FIG. 17 shows the relative positions of the yoke, gear and right pawl when the pawl is fully seated and rotational drive power is applied.
Referring now in more detail, and by reference character to the drawings which illustrate a preferred embodiment of our invention, Y designates a yoke in which a gear G is rotatably disposed and complementary pawls L and R are pivotally disposed, L representing the pawl on the left and R representing the pawl on the right.
The gear G comprises a plurality of outwardly presented teeth T, each equally spaced from its adjacent teeth about the entire periphery of the gear G. Each tooth T includes flat faces 20, 22, a rounded tip 24 at its outer extremity, and a rounded valley 26 where adjacent teeth T intersect. The radius defining the rounded tip 24 is substantially smaller than the radius defining the rounded valley 26 whereby the open angle 28 between the adjacent teeth T, T', is substantially larger than the angle 38 between the faces 20, 22, as can best be seen in FIG. 6, all for purposes presently more fully to appear.
The left pawl L comprises an elongated rod 40 provided with an outwardly extending wing 42. The rod 40 is cylindrical except where the wing 42 projects outwardly therefrom. The wing 42 has an outer face 44 which is flat and tangential to the cylindrical surface of the rod 40 and an inner face 46 which intersects the cylindrical surface of the rod 40. A pair of differently sized teeth 48, 50, are provided at the outer end of the wing 42, the tooth 48 being sized for snug fitting disposition between faces 22, 20' of adjacent teeth T, T', of the gear G, and the tooth 50 being sized smaller in width and length than the tooth 48, and also including a flat face 52 which is sized and located for flushwise disposition against face 20 of the tooth T when the tooth 48 is snugly disposed between adjacent gear teeth T, T'.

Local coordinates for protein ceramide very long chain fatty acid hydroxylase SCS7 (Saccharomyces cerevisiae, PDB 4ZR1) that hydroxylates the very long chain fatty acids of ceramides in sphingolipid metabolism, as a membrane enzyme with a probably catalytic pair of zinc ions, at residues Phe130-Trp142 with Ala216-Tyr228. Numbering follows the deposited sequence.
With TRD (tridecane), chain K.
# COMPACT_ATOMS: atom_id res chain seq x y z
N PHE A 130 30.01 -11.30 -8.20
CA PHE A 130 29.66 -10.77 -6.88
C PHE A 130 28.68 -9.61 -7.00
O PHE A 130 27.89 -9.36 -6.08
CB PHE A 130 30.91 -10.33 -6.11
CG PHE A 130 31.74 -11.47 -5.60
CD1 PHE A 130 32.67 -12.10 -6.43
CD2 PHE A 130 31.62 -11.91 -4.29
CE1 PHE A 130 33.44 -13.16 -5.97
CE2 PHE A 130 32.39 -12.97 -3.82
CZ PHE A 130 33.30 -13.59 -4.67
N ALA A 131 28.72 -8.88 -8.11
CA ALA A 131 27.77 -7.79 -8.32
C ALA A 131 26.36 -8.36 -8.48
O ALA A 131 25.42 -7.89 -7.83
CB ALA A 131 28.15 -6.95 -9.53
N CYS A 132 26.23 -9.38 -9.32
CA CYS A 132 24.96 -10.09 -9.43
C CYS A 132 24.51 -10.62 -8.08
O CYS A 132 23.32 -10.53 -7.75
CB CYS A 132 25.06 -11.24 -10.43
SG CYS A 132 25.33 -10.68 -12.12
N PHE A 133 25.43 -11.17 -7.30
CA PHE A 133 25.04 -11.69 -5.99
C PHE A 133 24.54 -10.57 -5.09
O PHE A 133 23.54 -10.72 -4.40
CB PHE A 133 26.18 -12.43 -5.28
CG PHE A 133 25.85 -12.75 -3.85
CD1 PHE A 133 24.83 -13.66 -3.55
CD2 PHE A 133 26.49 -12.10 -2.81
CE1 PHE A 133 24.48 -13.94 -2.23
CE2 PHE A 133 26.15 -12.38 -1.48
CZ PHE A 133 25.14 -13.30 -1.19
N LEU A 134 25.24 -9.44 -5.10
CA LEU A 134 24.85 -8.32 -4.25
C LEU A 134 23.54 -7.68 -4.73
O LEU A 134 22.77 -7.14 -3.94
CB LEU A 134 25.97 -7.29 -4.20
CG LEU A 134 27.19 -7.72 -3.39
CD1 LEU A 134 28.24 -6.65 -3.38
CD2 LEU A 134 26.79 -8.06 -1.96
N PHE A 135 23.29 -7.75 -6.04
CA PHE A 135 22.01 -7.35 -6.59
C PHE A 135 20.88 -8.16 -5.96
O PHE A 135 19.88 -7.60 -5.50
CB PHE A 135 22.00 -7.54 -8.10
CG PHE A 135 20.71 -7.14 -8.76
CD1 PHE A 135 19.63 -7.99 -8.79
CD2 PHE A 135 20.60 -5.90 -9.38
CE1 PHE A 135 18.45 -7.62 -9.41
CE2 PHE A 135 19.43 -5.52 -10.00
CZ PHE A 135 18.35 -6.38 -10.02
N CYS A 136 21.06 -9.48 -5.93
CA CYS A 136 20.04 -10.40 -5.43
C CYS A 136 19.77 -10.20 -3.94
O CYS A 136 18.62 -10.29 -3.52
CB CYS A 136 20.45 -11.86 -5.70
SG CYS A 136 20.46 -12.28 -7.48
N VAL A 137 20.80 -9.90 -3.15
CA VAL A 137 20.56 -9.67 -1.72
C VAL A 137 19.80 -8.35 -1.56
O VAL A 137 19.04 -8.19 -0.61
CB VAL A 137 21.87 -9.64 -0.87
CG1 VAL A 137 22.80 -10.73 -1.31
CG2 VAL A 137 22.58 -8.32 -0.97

Similarly, the right pawl R comprises an elongated rod 60 provided with an outwardly extending wing 62. The rod 60 is cylindrical except where the wing 62 projects outwardly therefrom. The wing 62 has an outer face 64 which is flat and tangential to the cylindrical surface of the rod 60 and an inner face 66 which intersects the cylindrical surface of the rod 60. A pair of differently sized teeth 68, 70, are provided at the outer end of the wing 62, the tooth 68 being sized for snug fitting disposition between faces 22, 20' of adjacent teeth T, T', of the gear G, and the tooth 70 being sized smaller in width and length than the tooth 68, and also including a flat face 72 which is sized and located for flushwise disposition against face 20' of the tooth T' when the tooth 68 is snugly disposed between gear teeth T, T'.